Can a big corporation work hand-in-hand with its perennial adversary, the Internal Revenue Service? Since 2005, the taxman has offered more than 140 of America’s largest companies membership in a select and little-known club called the Compliance Assurance Process. Under the program, if a company is unsure whether the IRS will allow a particular claim on its tax return, it can get a decision from the agency before actually filing the return. Even in an atmosphere of mutual distrust, researchers find the program works because it offers benefits to both sides.
In a handful of advanced economies — including the Netherlands, South Korea, and Australia — tax authorities have launched “enhanced relationship” tax compliance programs. CAP is the American version. Under such programs, a business and a tax authority agree to try to resolve tax questions in a timely manner, as an alternative to adversarial audits that can drag on for years.
There is a key deal at the core of CAP and kindred programs: Before a corporation files a tax return, it discloses to the IRS tax positions that it’s uncertain will pass muster. The IRS gives a thumbs-up, a thumbs-down, or works out a compromise. Once a particular issue is resolved, the IRS essentially pre-clears that part of the tax return. If the agency later decides to audit the return, it agrees not to audit the positions it’s already allowed.
When McCombs Assistant Accounting Professor Jeri Seidman first heard of CAP, she wondered why the IRS would give a taxpayer so much leeway. The corporation gets to pick and choose what it discloses and what it hides, which means it can still try to slip weak claims past auditors. In conversations with IRS agents, Seidman confirmed that some firms are less than transparent in what they tell the agency. But none has ever been asked to leave the program “My first thought was, ‘This is crazy,’” she says.
She teamed up with McCombs alumnus Richard Sansing (BBA ’79, Ph.D. ’90), now a professor of accounting at Dartmouth, and then-McCombs graduate student Lisa De Simone, currently an assistant professor at Stanford, to analyze the program more closely. They used game theory, a concept that researchers have employed since the 1980s to model many different types of strategic relationships, including the one between taxpayer and taxman. Under the model, the researchers write, “the taxpayer’s reporting decision and the tax authority’s audit decision are each best responses to the other player’s choice.”
In the cat-and-mouse game of corporate tax filings, the researchers’ model analyzes all possible positions of the cat and the mouse. In most scenarios, it shows, CAP offers benefits for both players.
For the cat — the IRS — the program can make audits less expensive, more productive, and more focused. Normally, the agency has to audit a questionable item before it can find out what facts the company has to support it. Under CAP, the IRS can get a lot of the facts up front, without having to audit. Says Seidman, “They don’t end up spending time and money looking at lines that don’t end up giving them additional taxes.”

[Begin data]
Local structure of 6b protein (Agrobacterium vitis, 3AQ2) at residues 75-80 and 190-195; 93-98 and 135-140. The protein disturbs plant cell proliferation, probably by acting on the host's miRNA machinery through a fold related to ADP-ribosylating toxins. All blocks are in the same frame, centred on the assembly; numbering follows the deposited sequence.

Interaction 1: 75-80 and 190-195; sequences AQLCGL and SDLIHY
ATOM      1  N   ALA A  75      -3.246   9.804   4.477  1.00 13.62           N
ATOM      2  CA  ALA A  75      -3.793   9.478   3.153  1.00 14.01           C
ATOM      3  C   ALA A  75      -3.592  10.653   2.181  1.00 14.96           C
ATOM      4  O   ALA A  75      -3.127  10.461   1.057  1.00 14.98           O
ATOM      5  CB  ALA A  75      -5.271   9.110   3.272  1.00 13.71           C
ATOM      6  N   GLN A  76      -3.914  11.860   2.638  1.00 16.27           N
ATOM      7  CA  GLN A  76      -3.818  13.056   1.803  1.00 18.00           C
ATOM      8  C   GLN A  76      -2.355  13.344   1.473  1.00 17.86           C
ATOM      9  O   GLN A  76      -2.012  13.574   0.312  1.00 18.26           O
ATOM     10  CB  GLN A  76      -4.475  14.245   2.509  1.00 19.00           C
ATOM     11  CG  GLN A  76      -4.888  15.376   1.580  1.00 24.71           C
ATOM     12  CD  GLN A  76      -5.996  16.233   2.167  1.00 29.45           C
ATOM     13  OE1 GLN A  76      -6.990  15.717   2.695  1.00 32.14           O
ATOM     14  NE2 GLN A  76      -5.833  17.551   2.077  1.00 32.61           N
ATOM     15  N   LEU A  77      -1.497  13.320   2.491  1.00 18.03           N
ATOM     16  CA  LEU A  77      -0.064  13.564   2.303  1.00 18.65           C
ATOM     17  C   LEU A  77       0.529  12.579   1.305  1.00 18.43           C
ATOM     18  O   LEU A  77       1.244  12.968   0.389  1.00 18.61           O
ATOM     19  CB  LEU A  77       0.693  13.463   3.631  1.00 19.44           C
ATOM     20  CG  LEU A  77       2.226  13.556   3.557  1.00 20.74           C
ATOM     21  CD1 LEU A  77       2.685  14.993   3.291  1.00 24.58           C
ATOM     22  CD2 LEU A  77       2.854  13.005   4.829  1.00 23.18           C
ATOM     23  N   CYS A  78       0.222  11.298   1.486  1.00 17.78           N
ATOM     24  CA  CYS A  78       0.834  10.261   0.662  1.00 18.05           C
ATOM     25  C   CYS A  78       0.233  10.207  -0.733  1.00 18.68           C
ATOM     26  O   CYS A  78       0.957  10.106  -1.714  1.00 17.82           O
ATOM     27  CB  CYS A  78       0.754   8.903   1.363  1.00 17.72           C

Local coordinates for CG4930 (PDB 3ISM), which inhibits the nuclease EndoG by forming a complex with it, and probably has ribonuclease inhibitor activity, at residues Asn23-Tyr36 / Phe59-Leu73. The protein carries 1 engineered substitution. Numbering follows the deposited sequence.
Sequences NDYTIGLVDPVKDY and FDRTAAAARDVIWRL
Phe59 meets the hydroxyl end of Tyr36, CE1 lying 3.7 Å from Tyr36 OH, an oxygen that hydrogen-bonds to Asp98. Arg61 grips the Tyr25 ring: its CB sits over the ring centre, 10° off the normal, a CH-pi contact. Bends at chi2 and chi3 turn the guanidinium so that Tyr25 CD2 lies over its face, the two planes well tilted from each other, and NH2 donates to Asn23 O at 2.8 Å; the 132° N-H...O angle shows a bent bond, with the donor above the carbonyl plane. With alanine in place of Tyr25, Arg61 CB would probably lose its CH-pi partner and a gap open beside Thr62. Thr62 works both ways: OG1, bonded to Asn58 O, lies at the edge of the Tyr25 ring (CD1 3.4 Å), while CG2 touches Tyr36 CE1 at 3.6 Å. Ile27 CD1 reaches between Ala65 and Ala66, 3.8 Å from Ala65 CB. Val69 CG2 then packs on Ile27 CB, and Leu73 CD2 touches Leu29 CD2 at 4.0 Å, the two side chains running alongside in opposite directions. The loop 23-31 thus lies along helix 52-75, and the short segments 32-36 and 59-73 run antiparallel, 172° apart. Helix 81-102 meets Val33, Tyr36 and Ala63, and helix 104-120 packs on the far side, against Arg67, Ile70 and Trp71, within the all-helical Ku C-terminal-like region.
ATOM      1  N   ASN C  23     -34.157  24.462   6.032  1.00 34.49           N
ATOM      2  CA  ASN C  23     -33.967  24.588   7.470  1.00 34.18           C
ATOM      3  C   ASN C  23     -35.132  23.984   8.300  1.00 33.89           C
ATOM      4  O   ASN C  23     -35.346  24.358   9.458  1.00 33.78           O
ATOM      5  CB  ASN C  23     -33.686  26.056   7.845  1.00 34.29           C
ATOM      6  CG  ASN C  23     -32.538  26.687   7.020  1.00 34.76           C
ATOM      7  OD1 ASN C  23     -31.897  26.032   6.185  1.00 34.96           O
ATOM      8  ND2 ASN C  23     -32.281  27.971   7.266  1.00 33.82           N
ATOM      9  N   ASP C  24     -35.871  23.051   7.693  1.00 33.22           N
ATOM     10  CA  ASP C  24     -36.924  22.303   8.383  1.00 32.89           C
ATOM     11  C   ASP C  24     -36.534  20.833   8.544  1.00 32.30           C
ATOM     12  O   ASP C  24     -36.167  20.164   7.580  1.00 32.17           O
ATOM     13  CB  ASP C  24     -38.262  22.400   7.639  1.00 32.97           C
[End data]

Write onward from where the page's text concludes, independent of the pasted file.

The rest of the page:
Instead, tax agents can focus on lines in the return for which the company hasn’t made disclosures. Because companies know such lines may draw extra scrutiny, they’re less likely to make risky claims that are supported by weak facts.
The program can also help the mouse, the researchers find. A company runs less risk of being sucked into a drawn-out audit, which could potentially hold up business deals. Additionally, Seidman says, “In our model, the taxpayer confers with the IRS in a collaborative rather than combative manner on uncertain positions supported by facts. Both sides benefit when such positions are not the subject of disputes.”
Another motivation for companies to join CAP is that, over the past decade, the IRS has gotten stronger at detecting questionable corporate tax claims. Seidman points to two rules in particular that have shifted the balance of power towards the government:
- The IRS now requires firms to provide far more informative disclosures on the differences between the income they report on their books and the income on which they pay taxes. A decade ago, the current three-page form was one-third of a page.
- The Securities and Exchange Commission now requires public companies to tell investors how much they set aside in reserves for uncertain tax positions — extra taxes they might have to pay after an audit. “The more you have to disclose about those positions,” says Seidman, “the less likely you are to take them. The CAP program allows a taxpayer to resolve uncertainty more quickly and avoid these additional disclosures.”
Over nine years, more than 140 companies have joined CAP, and Seidman expects the program to continue growing. Candidates include many of the 1,500 or more large firms the IRS keeps under continuous audit. The IRS stations agents at their corporate offices and audits them every year.
To such firms, CAP offers a possible escape hatch. First, though, they have to resolve all outstanding audits. Says Seidman, “Many firms are interested in joining CAP, and we have seen firms say they’re trying to get audits resolved more quickly in order to do so.”
The program offers another carrot: anonymity. The IRS doesn’t publicly disclose member firms, and only a handful have revealed their participation, including Kellogg’s, Estée Lauder, Abbott Laboratories, and Qualcomm.
CAP offers that rarest of prizes in the corporate tax game: a win-win proposition. “Overall, it frees up the IRS to use its resources in a more productive way” says Seidman, “and it frees up a company to use its resources in a more productive way, as well.”